Floods hit Venice's tourism industry quite hard last month, damaging hotels and leading tourists to cancel their trips. This is only a hint of major climate change disruption to come.
Venice’s hoteliers association estimates that the city’s hotels suffered about 30 million euros ($34 million) worth of structural damage during November’s floods.
The overall losses though are higher after adding in the lower revenues that local hotels have reported in the wake of the surging high tides that afflicted the lagoon city. Earlier this month, the city’s hoteliers association said that in the immediate aftermath of the flooding, 45 percent of reservations were cancelled.
“We are still waiting to calculate the loss in revenue and to quantify how much was lost in terms of cancelled reservations,” Venice hoteliers association’s president Vittorio Bonacini said on Friday during a press conference in Rome with the foreign press.
Last month Venice suffered its worst flooding in more than 50 years, with its houses, businesses and historic monuments severely hit. Total damages are estimated at around 1 billion euros.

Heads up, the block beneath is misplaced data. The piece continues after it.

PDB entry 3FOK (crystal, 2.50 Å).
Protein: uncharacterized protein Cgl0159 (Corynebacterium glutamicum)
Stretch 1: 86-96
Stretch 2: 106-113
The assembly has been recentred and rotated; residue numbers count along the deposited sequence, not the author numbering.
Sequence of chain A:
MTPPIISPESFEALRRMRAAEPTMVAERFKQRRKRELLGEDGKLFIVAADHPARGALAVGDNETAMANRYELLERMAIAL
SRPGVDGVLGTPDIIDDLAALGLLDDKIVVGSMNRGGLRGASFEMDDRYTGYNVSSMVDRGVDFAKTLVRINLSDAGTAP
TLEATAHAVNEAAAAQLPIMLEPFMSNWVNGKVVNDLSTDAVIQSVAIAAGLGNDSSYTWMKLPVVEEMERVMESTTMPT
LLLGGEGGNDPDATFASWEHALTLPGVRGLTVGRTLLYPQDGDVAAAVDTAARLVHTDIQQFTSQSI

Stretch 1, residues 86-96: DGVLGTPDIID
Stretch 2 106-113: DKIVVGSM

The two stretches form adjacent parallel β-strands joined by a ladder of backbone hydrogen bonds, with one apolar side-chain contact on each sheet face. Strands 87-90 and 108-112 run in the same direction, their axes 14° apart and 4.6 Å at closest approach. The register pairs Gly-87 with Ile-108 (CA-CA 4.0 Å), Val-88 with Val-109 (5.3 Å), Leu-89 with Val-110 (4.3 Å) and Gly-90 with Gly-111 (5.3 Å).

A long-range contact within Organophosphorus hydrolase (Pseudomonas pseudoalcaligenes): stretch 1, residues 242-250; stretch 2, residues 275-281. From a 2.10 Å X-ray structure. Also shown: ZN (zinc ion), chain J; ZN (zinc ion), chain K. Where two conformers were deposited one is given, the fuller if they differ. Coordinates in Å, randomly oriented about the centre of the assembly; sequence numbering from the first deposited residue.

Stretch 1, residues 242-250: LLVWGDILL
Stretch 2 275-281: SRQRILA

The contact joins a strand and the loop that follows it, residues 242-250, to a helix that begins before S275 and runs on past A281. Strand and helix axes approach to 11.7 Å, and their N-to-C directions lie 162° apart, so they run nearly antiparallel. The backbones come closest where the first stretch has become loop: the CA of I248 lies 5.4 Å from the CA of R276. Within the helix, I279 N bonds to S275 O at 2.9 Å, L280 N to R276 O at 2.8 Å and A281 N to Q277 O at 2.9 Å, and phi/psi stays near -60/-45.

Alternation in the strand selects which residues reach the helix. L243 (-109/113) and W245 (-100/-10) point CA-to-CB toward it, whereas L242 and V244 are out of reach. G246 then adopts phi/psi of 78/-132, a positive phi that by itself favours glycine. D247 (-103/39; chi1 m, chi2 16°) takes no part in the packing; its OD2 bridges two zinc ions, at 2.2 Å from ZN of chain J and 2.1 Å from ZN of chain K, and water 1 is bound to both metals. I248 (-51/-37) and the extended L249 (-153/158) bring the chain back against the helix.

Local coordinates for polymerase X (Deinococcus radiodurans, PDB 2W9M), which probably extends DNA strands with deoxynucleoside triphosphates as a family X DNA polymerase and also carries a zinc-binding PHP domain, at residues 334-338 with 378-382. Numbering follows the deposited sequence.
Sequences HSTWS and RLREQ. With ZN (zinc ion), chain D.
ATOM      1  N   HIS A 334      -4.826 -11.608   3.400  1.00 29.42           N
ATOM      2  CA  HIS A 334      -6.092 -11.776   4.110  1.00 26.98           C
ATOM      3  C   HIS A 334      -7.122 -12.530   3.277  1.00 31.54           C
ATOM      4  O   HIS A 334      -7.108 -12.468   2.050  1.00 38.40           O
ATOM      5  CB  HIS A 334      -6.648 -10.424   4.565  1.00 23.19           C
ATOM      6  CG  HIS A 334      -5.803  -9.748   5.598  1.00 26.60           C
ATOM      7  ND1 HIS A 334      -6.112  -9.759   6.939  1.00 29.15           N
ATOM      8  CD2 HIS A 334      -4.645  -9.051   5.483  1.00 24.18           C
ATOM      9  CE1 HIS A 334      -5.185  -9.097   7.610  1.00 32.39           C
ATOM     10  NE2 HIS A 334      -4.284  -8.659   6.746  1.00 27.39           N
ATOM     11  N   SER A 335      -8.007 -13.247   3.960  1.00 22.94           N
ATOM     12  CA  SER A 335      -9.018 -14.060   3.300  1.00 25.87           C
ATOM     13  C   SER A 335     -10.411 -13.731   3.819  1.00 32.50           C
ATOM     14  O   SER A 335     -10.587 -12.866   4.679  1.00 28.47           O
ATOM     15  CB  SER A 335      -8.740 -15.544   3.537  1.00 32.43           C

Venice attracts more than 25 million tourists each year and the effects of mass tourism on the fragile lagoon environment have fueled a decades-long debate on the future of the city.
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Photo credit: In this Friday, Nov. 15, 2019 file photo, a man holds his luggage as he wades his way through water in Venice, Italy. Venice's hoteliers association estimates that the city's hotels suffered about 30 million euros ($34 million) worth of structural damage during November's floods. The overall losses though are higher when the lower revenues that local hotels have reported in the wake of the surging high tides are added in. Luca Bruno / Associated Press